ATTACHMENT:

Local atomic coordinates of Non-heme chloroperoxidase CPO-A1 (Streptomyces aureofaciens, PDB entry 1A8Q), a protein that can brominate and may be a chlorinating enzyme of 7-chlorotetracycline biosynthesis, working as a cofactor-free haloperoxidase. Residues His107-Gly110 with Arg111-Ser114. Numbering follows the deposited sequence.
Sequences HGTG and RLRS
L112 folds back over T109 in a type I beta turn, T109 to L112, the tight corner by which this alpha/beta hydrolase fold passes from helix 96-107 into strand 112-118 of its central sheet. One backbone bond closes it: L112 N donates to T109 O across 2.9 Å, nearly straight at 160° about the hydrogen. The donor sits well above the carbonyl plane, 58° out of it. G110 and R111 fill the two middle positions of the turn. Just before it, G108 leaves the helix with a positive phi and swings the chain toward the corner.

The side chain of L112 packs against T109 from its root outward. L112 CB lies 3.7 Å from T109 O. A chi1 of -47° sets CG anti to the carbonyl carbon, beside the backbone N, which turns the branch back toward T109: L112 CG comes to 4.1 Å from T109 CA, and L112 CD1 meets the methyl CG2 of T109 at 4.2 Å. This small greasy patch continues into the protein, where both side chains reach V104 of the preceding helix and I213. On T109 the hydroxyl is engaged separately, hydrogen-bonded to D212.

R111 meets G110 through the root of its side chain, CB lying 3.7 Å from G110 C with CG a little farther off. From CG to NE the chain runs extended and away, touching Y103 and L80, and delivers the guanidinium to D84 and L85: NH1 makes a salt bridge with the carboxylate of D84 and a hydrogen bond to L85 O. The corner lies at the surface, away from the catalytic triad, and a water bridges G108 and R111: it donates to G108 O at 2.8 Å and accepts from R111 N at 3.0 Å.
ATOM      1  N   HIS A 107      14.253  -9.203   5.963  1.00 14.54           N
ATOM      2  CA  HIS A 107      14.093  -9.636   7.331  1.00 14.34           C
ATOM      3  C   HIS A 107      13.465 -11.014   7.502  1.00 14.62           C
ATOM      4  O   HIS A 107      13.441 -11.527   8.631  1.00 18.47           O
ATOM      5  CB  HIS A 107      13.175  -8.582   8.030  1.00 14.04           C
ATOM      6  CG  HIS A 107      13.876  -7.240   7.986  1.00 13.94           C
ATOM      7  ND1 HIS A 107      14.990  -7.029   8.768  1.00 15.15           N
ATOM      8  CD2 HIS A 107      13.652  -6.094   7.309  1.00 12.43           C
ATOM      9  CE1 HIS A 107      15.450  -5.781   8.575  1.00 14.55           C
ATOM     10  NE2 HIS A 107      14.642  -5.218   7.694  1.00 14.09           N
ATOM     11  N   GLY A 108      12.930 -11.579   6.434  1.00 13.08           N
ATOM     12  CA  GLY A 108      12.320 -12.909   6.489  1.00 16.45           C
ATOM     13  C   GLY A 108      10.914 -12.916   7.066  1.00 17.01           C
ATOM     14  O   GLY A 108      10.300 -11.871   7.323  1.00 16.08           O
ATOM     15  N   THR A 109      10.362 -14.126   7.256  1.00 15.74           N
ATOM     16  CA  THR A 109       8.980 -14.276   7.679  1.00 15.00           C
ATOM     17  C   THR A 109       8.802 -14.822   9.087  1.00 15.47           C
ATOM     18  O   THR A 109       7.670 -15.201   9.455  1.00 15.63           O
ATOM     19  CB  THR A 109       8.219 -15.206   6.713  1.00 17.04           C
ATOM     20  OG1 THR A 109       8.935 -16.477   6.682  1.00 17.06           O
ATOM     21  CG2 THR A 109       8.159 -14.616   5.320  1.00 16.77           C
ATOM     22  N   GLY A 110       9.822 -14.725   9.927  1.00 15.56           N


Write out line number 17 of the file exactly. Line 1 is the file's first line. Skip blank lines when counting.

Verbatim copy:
ATOM     12  CA  GLY A 108      12.320 -12.909   6.489  1.00 16.45           C